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social sciences

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Bonauto, Mary (b. 1961)  
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The legislature concluded its work on May 6, 2009, both houses having voted in favor of marriage equality. Within minutes of the bill reaching Governor John Baldacci's desk, the Governor signed it, ending intense speculation as to whether he might exercise his veto power.

Maine thus became the second state (after Vermont, which months earlier replaced civil unions with marriage) to enact an equal marriage law without being forced to do so by a court decision. However, despite the legislative victory, the new law never went into effect.

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Soon after Governor Baldacci signed the bill, opponents announced that they would begin the process of gathering signatures to subject the new law to a "people's veto," or public referendum. They soon submitted more than 100,000 signatures. The marriage equality law was suspended pending the results of the referendum in November 2009.

Despite an effective and well-financed campaign to retain marriage equality in Maine, in which Bonauto was a prominent spokesperson and debater on behalf of equal rights, the referendum to veto the law passed by a margin of 53% to 47%.

The defeat sent shock waves through the glbtq community, raising the question of whether it would ever be possible for marriage equality to prevail at the polls, at least until the most demographic--those over 65 years of age--died off.

However, instead of despairing over the defeat, Maine activists, including Bonauto, went about the work of attempting to convince voters to change their minds. In 2012, they began collecting signatures to place another referendum on the Maine ballot. For the first time, marriage equality activists took the offensive and qualified a referendum that would authorize same-sex marriage.

After the electoral loss in Maine in 2009, Bonauto returned to litigating marriage equality cases. Although she had earlier counseled against challenging the Defense of Marriage Act (DOMA), which effectively bars federal recognition of legal same-sex marriages, she decided the time had come to launch an assault against it.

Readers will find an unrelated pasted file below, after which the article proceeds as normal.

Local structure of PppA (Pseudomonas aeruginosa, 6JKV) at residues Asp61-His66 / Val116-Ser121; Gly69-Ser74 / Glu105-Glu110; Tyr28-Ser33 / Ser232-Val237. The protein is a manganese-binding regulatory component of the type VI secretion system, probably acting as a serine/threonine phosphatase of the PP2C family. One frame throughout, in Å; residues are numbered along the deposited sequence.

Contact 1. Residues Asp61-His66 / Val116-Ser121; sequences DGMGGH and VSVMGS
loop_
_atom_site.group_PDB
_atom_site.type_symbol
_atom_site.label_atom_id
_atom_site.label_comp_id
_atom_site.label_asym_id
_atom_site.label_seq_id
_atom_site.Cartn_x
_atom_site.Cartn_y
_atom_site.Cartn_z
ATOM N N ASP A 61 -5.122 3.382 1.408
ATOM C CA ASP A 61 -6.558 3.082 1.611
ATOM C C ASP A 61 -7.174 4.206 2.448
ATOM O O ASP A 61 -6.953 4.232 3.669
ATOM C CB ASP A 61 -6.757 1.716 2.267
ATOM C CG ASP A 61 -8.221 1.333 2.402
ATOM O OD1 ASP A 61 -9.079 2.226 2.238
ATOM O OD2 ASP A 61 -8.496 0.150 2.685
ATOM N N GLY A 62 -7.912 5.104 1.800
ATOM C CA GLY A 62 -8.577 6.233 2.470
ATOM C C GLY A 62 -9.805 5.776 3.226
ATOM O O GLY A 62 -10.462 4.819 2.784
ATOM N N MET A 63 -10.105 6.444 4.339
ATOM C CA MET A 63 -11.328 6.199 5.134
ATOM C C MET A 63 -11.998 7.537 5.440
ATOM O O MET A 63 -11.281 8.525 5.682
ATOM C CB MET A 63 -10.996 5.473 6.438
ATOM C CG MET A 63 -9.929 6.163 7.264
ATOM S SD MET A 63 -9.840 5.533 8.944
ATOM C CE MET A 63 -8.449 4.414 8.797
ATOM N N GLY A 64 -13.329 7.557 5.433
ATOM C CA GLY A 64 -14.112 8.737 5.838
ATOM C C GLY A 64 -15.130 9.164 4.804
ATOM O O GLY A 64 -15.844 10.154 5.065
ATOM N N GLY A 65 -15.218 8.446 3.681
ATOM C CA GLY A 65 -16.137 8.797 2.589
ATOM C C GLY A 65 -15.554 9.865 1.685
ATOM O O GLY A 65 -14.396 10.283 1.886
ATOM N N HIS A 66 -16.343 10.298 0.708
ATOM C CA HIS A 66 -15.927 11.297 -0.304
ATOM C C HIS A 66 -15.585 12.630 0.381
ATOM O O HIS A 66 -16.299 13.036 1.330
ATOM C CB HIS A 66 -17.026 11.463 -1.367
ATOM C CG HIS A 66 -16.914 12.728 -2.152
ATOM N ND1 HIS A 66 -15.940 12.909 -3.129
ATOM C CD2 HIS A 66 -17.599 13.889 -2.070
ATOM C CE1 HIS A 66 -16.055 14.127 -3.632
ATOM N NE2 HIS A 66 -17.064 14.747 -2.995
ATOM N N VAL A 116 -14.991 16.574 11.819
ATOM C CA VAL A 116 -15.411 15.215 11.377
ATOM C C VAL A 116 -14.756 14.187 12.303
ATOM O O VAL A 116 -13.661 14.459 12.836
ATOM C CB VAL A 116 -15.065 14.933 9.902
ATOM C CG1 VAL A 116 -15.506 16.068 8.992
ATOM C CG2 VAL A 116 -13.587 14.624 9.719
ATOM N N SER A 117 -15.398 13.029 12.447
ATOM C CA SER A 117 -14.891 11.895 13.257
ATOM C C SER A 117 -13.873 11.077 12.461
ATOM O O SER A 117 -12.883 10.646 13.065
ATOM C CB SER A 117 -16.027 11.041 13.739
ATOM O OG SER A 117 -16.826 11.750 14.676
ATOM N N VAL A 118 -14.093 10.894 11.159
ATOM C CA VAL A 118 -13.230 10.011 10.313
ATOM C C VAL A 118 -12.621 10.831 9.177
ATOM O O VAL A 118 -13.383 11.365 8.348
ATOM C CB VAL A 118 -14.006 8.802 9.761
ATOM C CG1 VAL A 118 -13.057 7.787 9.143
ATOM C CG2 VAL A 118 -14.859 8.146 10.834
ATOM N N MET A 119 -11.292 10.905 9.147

In order to challenge DOMA, Bonauto filed a lawsuit on behalf of individual plaintiffs, Gill et al. v. Office of Personnel Management, which was tried together with a lawsuit brought by the Office of the Attorney General of the Commonwealth of Massachusetts that also challenged DOMA.

In July 2010, Judge Joseph L. Tauro declared Section 3 of DOMA unconstitutional, ruling that this section, which limits federal recognition of marriage to heterosexual couples, violates the Fifth Amendment's equal protection principles and the Tenth Amendment's reservation of unenumerated powers to the states.

Bonauto reacted to the decision by saying, "Today the court simply affirmed that our country won't tolerate second-class marriages." Characteristically, she added: "This ruling will make a real difference for countless families in Massachusetts."

In November 2010, Bonauto filed another lawsuit challenging Section 3 of DOMA, Pedersen v. Office of Personnel Management. The plaintiffs are five couples and a widower from Connecticut, Vermont, and New Hampshire, who solely because of DOMA have been denied legal protections for which they are otherwise eligible.

On May 31, 2012, a unanimous three-judge panel of the U.S. Court of Appeals for the First Circuit upheld the decision of Judge Tauro and declared section 3 of DOMA unconstitutional in the combined cases of Gill v. Office of Personnel Management and Massachusetts v. United States. These cases were thought likely to be accepted by the Supreme Court of the United States for review during the 2012-2013 term, but the Court decided to accept another case, Windsor v. United States, which the U.S. Court of Appeals for the Second Circuit had declared unconstitutional.

On July 31, 2011, the U.S. District Court for the District of Connecticut found DOMA unconstitutional in Pedersen v. Office of Personel Management.

The Pedersen case is currently pending in the U.S. Court of Appeals for the Second Circuit. Its outcome will depend on the U.S. Supreme Court's decision on the constitutionality of DOMA, which is likely to be issued in June 2013 in connection with its review of Windsor v. United States.

Bonauto's success as a litigator in the marriage equality cases has cemented her reputation as one of the country's most capable gay rights attorneys. But Bonauto is not only an attorney, she is also an activist and a political tactician.

Tobias Wolff, a law professor at the University of Pennsylvania who is an informal advisor to President Obama, has described Bonauto as "among a handful of lawyers in the inner circle of gay rights advocates, one with a rare gift to make her case in public, using measured tones rather than heated rhetoric."

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